There was $180,810 in cash found in a safe in Mastronardo's home in the 1600 block of Stocton Road during a raid by Montgomery County authorities on March 30, 2010. At the same time cash amounts of $182, $2,979 and $3,000 were found in the house. In addition, $1,120,300 was found "in sealed shrunk plastic bags stored inside a PVC cleanout drain" buried in the yard of the home. Another $1,720,303 was taken from six Mastronardo bank accounts that were frozen by court order at the time of the raid.

Authorities also seized $395,000 in three safety deposit boxes owned by Harry Murray, a co-defendant who has pleaded guilty. And they found another $198,990 in the home of John Mastronardo on Devonshire Court in Blue Bell.

Under the plea agreement, John Mastronardo, 58, a former standout football player at Villanova University, faces up to nine months in prison, said Bologna. The prosecutor said John Mastronardo   will be credited with jail time served in Montgomery County. In a brief interview late last year, John Mastronardo said he was planning to move to Florida and wanted to put the case and the gambling business behind him.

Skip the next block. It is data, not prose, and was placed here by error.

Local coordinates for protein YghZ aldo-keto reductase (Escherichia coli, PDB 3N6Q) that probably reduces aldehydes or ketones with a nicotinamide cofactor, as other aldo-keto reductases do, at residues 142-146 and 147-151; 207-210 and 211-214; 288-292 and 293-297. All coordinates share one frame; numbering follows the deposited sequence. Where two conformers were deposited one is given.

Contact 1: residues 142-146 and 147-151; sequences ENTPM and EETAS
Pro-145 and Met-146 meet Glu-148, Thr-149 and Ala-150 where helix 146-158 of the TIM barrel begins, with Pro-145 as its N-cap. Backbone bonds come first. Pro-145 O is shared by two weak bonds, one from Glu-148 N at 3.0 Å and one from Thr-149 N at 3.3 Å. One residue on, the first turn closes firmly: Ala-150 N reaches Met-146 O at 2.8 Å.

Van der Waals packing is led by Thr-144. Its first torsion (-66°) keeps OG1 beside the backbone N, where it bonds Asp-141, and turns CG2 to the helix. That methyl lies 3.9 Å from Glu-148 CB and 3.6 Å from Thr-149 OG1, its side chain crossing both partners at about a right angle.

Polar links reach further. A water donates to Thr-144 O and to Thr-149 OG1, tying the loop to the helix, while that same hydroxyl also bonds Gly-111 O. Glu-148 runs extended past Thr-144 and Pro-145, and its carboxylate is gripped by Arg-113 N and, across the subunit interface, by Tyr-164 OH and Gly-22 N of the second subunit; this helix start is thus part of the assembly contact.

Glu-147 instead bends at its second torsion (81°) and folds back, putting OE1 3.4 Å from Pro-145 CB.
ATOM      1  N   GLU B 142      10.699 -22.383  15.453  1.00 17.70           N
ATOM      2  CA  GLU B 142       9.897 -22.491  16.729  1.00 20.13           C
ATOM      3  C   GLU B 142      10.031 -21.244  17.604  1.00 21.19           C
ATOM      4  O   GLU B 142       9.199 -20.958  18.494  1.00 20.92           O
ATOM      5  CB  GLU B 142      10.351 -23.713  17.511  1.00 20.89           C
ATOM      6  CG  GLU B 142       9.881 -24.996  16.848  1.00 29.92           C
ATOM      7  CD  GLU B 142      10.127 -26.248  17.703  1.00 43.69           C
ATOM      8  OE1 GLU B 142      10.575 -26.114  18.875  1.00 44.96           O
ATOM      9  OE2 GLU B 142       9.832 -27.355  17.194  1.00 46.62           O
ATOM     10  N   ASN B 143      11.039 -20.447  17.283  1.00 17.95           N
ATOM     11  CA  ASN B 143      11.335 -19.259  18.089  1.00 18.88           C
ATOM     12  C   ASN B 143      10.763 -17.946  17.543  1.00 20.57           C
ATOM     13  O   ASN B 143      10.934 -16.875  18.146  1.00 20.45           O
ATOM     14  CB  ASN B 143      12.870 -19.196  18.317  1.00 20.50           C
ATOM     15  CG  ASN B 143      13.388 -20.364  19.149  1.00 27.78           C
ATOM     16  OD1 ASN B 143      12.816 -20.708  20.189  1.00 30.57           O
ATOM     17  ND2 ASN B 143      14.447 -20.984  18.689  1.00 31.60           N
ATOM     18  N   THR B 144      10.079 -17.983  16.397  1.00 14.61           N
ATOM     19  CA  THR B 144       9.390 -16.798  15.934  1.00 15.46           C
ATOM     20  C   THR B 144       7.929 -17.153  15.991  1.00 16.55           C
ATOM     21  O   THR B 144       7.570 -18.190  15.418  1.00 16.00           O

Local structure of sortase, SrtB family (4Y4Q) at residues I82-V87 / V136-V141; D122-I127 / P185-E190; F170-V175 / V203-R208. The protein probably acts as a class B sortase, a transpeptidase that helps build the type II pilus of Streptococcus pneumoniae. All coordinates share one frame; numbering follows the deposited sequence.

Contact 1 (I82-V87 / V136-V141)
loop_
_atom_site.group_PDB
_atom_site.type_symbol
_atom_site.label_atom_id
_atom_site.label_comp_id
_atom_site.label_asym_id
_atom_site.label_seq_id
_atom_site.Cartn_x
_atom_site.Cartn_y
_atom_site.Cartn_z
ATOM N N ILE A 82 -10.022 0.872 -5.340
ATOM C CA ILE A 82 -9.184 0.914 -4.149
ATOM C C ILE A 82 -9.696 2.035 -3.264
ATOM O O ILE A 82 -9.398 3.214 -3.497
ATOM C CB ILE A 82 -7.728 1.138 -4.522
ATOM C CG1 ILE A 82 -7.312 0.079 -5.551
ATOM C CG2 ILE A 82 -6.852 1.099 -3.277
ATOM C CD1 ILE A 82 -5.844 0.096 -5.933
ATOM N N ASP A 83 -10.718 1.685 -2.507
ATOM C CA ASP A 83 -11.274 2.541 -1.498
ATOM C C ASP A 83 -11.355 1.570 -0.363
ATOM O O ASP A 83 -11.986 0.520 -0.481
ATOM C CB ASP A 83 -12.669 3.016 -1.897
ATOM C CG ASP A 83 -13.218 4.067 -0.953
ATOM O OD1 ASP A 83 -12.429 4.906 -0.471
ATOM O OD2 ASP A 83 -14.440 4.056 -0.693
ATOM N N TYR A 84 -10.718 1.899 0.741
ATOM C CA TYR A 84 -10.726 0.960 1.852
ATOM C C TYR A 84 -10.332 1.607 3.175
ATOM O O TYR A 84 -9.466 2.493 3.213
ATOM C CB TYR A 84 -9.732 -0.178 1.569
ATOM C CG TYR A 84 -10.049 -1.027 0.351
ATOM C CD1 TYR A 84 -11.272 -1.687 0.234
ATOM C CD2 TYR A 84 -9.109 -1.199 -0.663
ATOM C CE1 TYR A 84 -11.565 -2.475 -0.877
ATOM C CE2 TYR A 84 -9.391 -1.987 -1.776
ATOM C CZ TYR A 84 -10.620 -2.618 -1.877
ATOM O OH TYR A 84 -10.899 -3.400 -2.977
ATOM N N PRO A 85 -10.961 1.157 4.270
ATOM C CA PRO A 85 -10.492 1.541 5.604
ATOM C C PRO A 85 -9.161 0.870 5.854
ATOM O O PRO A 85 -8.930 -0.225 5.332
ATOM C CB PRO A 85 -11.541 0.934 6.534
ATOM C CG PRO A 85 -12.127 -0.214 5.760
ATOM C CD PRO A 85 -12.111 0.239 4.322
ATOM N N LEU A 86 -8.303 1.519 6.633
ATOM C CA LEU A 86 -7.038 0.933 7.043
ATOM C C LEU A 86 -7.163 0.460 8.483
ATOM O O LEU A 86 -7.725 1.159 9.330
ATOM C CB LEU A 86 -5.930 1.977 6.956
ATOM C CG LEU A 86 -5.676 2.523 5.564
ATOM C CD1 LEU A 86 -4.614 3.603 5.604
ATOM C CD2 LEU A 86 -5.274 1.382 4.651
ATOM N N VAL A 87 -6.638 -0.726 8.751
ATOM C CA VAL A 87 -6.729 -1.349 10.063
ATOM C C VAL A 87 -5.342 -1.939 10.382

His brother, Joe Vito, may now be out of the business as well. A potential jail sentence and the forfeiture of millions may not be the reason, however.

According to his lawyer and others, Joe Vito has serious health problems. He has long battled cancer.
He had a stroke over a year ago that resulted in a feeding tube being inserted in his stomach. Most
recently, said his lawyer John Morris, he was hospitalized in intensive care for three weeks with pneumonia and had a breathing tube inserted in his throat. He is currently in a rehab center.

"He tends to understate his problems," said Morris, referring not to the guilty plea and pending sentencing, but rather to Joe Vito Mastronardo's deteriorating medical condition.

George Anastasia can be reached at